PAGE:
- Subtract anticipated N credits (i.e., other sources of N) from the recommended fertilizer N rate, such as:
- Residual N from a previous legume crop (as estimated from Table 11C in the Biosolids Use Regulations)
- N that has already been applied or will be applied during the growth of the crop by fertilizer, manure, or other sources that will be readily available to plants
- Residual N remaining from previous waste (e.g., manure, biosolids)
- Calculate the adjusted biosolids N rate by subtracting "total N available from existing, anticipated, and planned sources" from "total N requirement of crop."
- Calculate the PAN/dry ton of biosolids for the first year of application using Equation 1:
PAN = NO3-N + Kvol (NH4-N) + Kmin (Org-N)where:
PAN = lbs plant-available N/dry ton biosolids
NO3-N = lbs nitrate N/dry ton biosolids
Kvol = volatilization factor, or plant-available fraction of NH4-N (Table 2)
NH4-N = lbs ammonium N/dry ton biosolids
Kmin = mineralization factor, or plant-available fraction of Org-N (Table 3)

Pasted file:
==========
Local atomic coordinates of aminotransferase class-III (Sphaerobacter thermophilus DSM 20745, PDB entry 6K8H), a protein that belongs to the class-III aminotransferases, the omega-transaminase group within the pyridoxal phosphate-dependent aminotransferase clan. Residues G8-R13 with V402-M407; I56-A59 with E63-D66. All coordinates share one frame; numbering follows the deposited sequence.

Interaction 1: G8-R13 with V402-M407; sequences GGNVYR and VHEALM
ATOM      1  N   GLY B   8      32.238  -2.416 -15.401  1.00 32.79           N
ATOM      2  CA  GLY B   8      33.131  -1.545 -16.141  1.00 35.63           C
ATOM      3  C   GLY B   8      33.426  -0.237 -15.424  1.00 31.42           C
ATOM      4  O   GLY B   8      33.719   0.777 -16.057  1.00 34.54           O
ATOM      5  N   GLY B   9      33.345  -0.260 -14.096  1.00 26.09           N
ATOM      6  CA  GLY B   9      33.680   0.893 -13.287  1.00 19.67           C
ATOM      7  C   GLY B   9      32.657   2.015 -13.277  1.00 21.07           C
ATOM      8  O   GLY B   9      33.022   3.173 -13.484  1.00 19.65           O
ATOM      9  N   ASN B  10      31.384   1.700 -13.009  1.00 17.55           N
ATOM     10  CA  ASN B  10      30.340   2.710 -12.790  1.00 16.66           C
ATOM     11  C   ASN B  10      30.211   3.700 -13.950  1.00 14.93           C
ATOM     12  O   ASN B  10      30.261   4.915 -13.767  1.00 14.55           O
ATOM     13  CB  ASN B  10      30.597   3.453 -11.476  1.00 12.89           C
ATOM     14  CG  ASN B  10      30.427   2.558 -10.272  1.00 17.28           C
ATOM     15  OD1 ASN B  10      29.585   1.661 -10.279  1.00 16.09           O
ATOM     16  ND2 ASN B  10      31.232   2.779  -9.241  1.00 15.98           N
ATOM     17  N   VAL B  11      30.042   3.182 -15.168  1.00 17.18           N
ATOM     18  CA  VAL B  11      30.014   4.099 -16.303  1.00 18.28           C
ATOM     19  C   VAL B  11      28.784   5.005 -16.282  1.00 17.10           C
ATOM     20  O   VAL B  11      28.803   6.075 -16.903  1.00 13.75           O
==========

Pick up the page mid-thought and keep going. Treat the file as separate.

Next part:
Org-N = lbs organic N/dry ton biosolids (estimated by organic N = total Kjeldahl N - NH4-N)
Calculate the amount of biosolids required to supply the crop N needs by:
Tons dry biosolids required/acre = adjusted biosolids N rate (in lbs/acre) divided by PAN/dry ton biosolids.
Divide the tons of dry biosolids by the percent solids to convert to wet weight.
How is agronomic P rate calculated?
Applying biosolids to meet the P, rather than the N, needs of the crop is a conservative approach for determining annual biosolid application rates. Supplemental N fertilization will be needed to optimize crop yields (except for N-fixing legumes) if biosolids application rates are based on a crop's P needs. The P in biosolids is estimated to be about half as available for plant uptake as the P normally applied to soils in commercial inorganic fertilizers. The agronomic P rate of biosolid for land application can be determined by Equation 2:
Agronomic P rate = Preq divided by Avail. P2O5/dry ton where:
Preq = the P fertilizer recommendation for the harvested crop, or the quantity of P removed by the crop